20070618, 22:36  #1 
May 2004
New York City
2^{3}·23^{2} Posts 
Solve this equation
Solve for x:
(x+9)^(1/3)  (x9)^(1/3) = 3 (This may be too easy for this forum, but I've always liked the solution method.) 
20070618, 23:23  #2 
∂^{2}ω=0
Sep 2002
República de California
3×53×73 Posts 
x[sup]2[/sup]=80
Last fiddled with by ewmayer on 20070618 at 23:23 
20070619, 07:50  #3 
"Lucan"
Dec 2006
England
2·3·13·83 Posts 

20070619, 12:20  #4 
Bronze Medalist
Jan 2004
Mumbai,India
2^{2}·3^{3}·19 Posts 
Solution!

20070619, 12:56  #5 
Dec 2005
2^{2}×7^{2} Posts 
Taking cubes on both sides gives the result without any noteworthy manipulation.
If there is an elegant solution or a smart substitution it still needs to be very short to beat the straightforward one 
20070619, 14:23  #6 
Jun 2007
Moscow,Russia
7×19 Posts 
Equation doesn't have solution(s)

20070619, 15:40  #7  
"Lucan"
Dec 2006
England
14512_{8} Posts 
Quote:
3[(x+9)^{1/3}(x9)^{1/3}](x^{2}81)^{1/3} = 9 at which point we use the original equation to substitute 3 for [...] David Last fiddled with by davieddy on 20070619 at 15:42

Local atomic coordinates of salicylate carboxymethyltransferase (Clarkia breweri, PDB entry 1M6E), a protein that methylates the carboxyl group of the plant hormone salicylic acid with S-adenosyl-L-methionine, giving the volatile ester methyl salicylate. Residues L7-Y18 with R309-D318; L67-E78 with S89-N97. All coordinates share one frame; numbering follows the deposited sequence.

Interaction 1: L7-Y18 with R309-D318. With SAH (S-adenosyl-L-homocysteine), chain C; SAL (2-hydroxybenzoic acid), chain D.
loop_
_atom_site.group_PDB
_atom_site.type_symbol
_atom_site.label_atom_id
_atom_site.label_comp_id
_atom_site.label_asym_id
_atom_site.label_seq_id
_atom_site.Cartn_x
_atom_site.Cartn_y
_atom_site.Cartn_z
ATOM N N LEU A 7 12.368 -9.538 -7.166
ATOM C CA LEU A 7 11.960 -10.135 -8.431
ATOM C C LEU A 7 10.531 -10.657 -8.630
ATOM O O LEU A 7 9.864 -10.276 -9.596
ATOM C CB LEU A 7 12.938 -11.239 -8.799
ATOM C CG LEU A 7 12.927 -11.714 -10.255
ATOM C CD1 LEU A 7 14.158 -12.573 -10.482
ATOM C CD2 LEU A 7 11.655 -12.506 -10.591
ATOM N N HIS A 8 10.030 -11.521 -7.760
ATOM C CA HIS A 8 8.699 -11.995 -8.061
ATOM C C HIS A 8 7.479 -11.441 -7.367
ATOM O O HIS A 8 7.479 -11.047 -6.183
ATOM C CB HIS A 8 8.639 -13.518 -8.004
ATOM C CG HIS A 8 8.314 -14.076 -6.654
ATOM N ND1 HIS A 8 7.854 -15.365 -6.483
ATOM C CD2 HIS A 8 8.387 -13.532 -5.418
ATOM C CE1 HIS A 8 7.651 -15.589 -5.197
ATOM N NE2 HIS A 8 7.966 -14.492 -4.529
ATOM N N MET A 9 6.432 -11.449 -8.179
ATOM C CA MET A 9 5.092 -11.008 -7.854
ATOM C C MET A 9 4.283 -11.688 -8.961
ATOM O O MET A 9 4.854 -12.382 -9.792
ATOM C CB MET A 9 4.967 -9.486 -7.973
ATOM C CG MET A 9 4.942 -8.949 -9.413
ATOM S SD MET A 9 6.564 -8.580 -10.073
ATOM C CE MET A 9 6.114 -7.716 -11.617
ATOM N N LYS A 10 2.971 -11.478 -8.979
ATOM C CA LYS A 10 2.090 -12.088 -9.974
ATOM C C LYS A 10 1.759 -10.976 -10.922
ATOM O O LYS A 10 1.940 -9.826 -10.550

20070619, 15:51  #8 
Account Deleted
"Tim Sorbera"
Aug 2006
San Antonio, TX USA
1000010101011_{2} Posts 

20070619, 21:14  #9 
Aug 2005
Brazil
2·181 Posts 
Not quite.

20070620, 07:32  #10  
Bronze Medalist
Jan 2004
Mumbai,India
2^{2}·3^{3}·19 Posts 
Solutions!
Quote:
A good problem but not instructional enough. Its not good nor instructional getting straight solutions from the 'know all's'. One right answer as ewmayer's is enough to tackle the problem A hint from Keyes was good as it saved a lot of 'computation'. I have to use the term in these computer days as this is piffle for the comp. As usual Davieddy's 'solution' and as he termed it 'entertainment' made things more confused and you can all see for your selves. Imagine substituting a whole equation for an integer ? And he claims to be a math's tutor ! A little knowledge is a very dangerous thing. Arrogance is even worse! Now given that the solution is correct (I have not checked it out but accept Ewmayer's as correct) the next question is to generalise it from a particular problem. My question is how would you solve the problem when the exponents are not equal? Lets say they are p and q and not just 1/3 ? How would you get the rationalising factor esp. when there are three or more surds? Thank you Davar55 as it made me revise my algebra! BTW: if you have a better solution than keyes kindly respond and let me know. Mally Last fiddled with by mfgoode on 20070620 at 07:35 

20070620, 08:03  #11  
Aug 2004
202_{8} Posts 
Quote:
Chris 

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